Moving on from the classroom, she was executive director of chaplaincy services at St. Mary’s Hospital, Rochester, for two years before serving as executive director of Spirit House, Rochester, from 1987 until it closed in 2013. She has been local leader for the Sisters of Mercy in Rochester since 2014.

“I have been happy in all of my ministries, which include teaching in Buffalo and ministering to sisters at Spirit House, a healing community for women religious who were dealing with major life stresses, to being local leader,” she said.

She has gained strength from a quote of Sisters of Mercy founder Catherine McAuley, “The tender Mercy of God has given us one another.”

Sister Ayers considers her religious life as being “able to give service to all with compassion, carrying out and living Catherine McAuley’s charism as a Sisters of Mercy.”

Sister Margaret Deegan

Motto: Lord I am not worthy. 

During a family conversation at the age of 4, Sister Margaret Deegan learned that she was not going to attend St. Ann’s School in Hornell with her brothers and sisters. When she asked why, her mother told her that there weren’t enough Sisters. She then said, “Then I’ll be a sister.”

“Immediately my whole body reacted, and I realized right then that God had accepted my offer. I never forgot that experience,” said Sister Deegan, who entered the Sisters of Mercy in 1959 and professed final vows eight years later.

She taught at Our Lady Queen of Peace, Brighton; St. Rita, Webster; St. Louis, Pittsford; and St. Helen, Gates. Also, she taught at St. Bernard’s Seminary. At St. Jerome Parish, East Rochester, she was liturgy coordinator while serving her community as director of pre-postulants. Other ministries included registrar at St. Bernard Institute and office manager at the Sisters of Mercy administrative offices. Today, she is liturgist at Mercy Center in Brighton.

Sister Deegan has a master’s degree in liturgy from Catholic University of America, Washington, D.C., Her love for music was nurtured through Sister M. Raymond Joseph Griffin, who taught her to play the piano.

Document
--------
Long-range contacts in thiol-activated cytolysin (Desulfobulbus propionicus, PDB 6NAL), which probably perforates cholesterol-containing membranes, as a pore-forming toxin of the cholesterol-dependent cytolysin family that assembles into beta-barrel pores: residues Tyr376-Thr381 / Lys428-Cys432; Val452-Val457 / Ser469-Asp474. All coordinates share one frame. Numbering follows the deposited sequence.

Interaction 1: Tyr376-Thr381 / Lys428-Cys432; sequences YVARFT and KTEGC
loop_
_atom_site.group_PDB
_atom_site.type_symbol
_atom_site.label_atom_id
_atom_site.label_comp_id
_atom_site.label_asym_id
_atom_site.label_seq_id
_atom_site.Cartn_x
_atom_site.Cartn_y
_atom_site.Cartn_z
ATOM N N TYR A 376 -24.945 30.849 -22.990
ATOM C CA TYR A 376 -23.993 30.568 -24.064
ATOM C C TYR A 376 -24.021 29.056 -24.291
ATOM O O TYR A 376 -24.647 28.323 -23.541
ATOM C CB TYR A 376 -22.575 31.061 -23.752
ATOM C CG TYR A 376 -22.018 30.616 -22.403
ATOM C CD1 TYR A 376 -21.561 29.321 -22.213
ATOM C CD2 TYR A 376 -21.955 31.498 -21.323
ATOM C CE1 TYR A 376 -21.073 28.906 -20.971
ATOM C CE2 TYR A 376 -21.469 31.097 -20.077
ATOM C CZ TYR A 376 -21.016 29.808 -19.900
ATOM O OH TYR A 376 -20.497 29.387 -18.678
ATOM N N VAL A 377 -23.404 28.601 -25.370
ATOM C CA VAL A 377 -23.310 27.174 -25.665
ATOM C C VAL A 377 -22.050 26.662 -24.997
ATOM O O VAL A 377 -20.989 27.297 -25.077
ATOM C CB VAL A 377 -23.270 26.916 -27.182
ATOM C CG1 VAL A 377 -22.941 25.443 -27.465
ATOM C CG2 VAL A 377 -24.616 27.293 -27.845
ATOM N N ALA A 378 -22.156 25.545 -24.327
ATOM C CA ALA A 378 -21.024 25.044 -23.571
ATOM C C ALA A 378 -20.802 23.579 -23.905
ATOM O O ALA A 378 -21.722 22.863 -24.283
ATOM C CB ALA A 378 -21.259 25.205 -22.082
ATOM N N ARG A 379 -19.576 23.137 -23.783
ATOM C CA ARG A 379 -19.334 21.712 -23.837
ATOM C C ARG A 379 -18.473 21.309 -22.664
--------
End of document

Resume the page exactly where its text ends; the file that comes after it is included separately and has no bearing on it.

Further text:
“Over the years, my love of Mercy has continued to deepen as I realize more and more the depth and breadth of what Mercy means. When I reflect on the lives of our sisters, both past and present, I am proud to be one with them. They continually inspire me and challenge me to become a better person of greater service to others, and have fun along the way,” Sister Deegan said.

Motto: Christ is my life.

Sister Anne Marie Mathis

For 32 years, Sister Anne Marie Mathis visited the homes of sick and elderly in Chile, offering them a listening ear, compassion and the Eucharist.

“I feel that I have walked in the footsteps of our foundress, Catherine McAuley; she had a great love for the poor and women,” said Sister Mathis, who ministered in Santiago and nearby areas, and in Rancagua. “There was so much poverty there; the people were not concerned for themselves but for their neighbors. They gave from the very little they had to those who had less. We in the States are generous, but give from what we have extra.”

Nurtured by the Sisters of Mercy who taught her and with two cousins in the community, she entered in 1959 and professed final vows in 1967. She earned a bachelor’s degree in English from Nazareth College and a master’s degree in education with an emphasis in reading from Elmira College.

She taught first grade for 21 years in parish schools in Rochester and Elmira before serving as a missionary in Chile from 1985-2017, following a five-week, Third World Experience in 1983.